The Digital Academy offers three streams of learning: Digital Foundations, Premium, and Leadership. Our colleague Isa has been working on designing and curating some learning products for the Foundations stream.
A vast terrain
When we think about foundational digital skills, what usually comes to mind is learning how to use technology. But, digital is also about having an open and curious mindset that continuously seeks out opportunities to learn more about innovations ways to work smarter and provide better services.
Richard, on the other hand, is working on linkages between the Digital Foundations stream and the Leadership stream. Leaders will also have to learn digital foundations, and will have a crucial role in making sense of it all as we align our collective efforts to improve the services we provide.
How do these streams meet when it comes to foundational learning?
Let’s start with core competencies, regrouped into 3 categories: personal, interpersonal, and organizational competencies. How do those core competencies apply to leadership roles?
A state of mind focused on diversity
You will notice above that some elements are familiar leadership competencies. It is often said that “going digital is more about people than it is about technology. It should be no surprise then that recognized leadership competencies are simply applied to the digital context. A strong foundation in those areas will be essential for leaders, whose foresight will shape the path towards a future and culture we need to create.
The inner layer consists of digital skills that stem from the core competencies: The ten icons here represent the Government of Canada Digital Standards. These standards guide us as public servants, as government, when we design services and processes. They’re an important part of this framework.
At the leadership level, the digital standards will become a frame of reference, guiding projects along, and likely becoming a means test on whether or not we have done our homework.
Really, many of the digital standards could be applied to a non-digital environment. There’re just effective ways to collaborate and involve users in defining services for the future. Whether they will be digital or not doesn’t really matter. The quality of the outcome is what matters.
And from the Academy’s perspective, the digital standards represent a great number of opportunities in terms of foundational learning.
Learning opportunities in digital standards
Category 1: Trends
This category of learning encompasses learning about new and emerging tools, learning about trends and innovations around the globe, in public and private sectors, other jurisdictions, and within federal departments as well. It’s important to learn from others, to know what’s happening “out there”, and to keep an eye out for seeds of innovation.
Each of us has to put his or her antennas up and be aware of these trends. It is not the sole responsibility of leadership to tell us what’s going on -we all have a role to play. Leaders may have to be a bit more alert when considering these trends and how they may affect us, and this should help making sense of the direction that the government is taking.
Category 2: Technology
You've probably noticed: there are a lot of technologies that can help us do our job better, and provide better services: artificial intelligence, machine learning, augmented and virtual reality, new coding languages, just to name a few. Most public servants probably think these technologies don’t apply to them.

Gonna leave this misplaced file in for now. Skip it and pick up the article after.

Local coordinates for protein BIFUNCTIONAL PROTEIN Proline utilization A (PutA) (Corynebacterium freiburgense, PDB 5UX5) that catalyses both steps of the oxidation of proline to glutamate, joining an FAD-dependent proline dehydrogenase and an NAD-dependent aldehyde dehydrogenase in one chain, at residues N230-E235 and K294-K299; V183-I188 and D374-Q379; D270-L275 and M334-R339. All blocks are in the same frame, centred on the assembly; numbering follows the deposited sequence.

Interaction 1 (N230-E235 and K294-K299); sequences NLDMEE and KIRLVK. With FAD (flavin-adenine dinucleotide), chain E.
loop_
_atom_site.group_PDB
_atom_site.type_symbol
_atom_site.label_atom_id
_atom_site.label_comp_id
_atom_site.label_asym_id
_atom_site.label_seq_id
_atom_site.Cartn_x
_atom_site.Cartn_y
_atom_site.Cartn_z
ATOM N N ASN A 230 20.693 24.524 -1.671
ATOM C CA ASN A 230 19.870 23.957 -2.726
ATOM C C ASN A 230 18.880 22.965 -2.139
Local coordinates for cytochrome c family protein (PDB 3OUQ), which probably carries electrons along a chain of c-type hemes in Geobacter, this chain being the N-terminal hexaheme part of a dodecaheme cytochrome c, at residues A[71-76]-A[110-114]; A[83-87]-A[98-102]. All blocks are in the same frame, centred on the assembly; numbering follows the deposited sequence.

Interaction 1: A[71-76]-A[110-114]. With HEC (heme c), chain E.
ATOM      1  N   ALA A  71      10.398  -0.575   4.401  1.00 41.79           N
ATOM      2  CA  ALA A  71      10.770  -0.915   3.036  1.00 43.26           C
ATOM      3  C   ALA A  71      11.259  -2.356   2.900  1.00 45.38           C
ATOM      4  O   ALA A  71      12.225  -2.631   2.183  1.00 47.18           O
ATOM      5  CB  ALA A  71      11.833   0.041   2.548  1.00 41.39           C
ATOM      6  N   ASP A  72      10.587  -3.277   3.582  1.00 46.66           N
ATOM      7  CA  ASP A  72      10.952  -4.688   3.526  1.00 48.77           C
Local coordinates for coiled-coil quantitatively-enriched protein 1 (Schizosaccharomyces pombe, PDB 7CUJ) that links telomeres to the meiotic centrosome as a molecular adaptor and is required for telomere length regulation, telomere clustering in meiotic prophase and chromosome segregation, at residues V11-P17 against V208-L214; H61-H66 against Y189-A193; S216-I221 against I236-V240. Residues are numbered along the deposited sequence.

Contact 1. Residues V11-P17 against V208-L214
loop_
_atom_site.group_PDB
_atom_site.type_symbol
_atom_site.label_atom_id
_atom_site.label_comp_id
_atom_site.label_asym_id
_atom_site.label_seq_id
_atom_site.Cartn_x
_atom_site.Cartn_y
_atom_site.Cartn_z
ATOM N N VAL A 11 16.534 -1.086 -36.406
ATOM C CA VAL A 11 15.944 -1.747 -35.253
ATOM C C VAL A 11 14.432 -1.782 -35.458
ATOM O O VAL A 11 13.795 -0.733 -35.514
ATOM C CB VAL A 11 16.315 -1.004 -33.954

If you’ve ever tried to help a family member fill out a government form, you probably found the experience as frustrating and confusing as they did. What if we could make processes a lot easier, and give people a much better user experience? These various technologies can help us designing better services.
In the minds of many, artificial intelligence is still linked to sci-fi, or something that would be part of a future a long way ahead. In reality, artificial intelligence is already here! There are already some instances of artificial intelligence being used in some of the projects in government, and it’s only the beginning. Leaders need to think about technology as it is now, and as where it will be, make sense of it, and anticipate how to adapt to it.
Category 3: Design
We’re not talking about graphic design here, but the thinking and methods we use to design services, processes, policies and how they need to be more user centered. Design means using more structured approaches, like design thinking, user experience design, and usability testing, for example, to make sure we are inclusive and more accessible. “Agile design”, a term that might evoke images of creative teams of loose cannons for some, falls into this category. As a matter of fact agile design consists of rigorous processes and methods.
Category 4: Government
Yes, we work in government. It’s a context that we cannot lose sight of. We have security, privacy and compliance obligations. We need to give serious consideration to how we comply and meet requirements in those areas while designing innovative means to provide services.
We’re accountable to Canadians, and people expect to have great services. We can’t lose sight of the public service role. But it doesn’t mean we have to do it alone. We need to reach out to other sectors of society. And we need to be collaborative and transparent in doing so.
Listen to the podcast
Podcast (SoundCloud) on "Two lenses on Digital Foundations".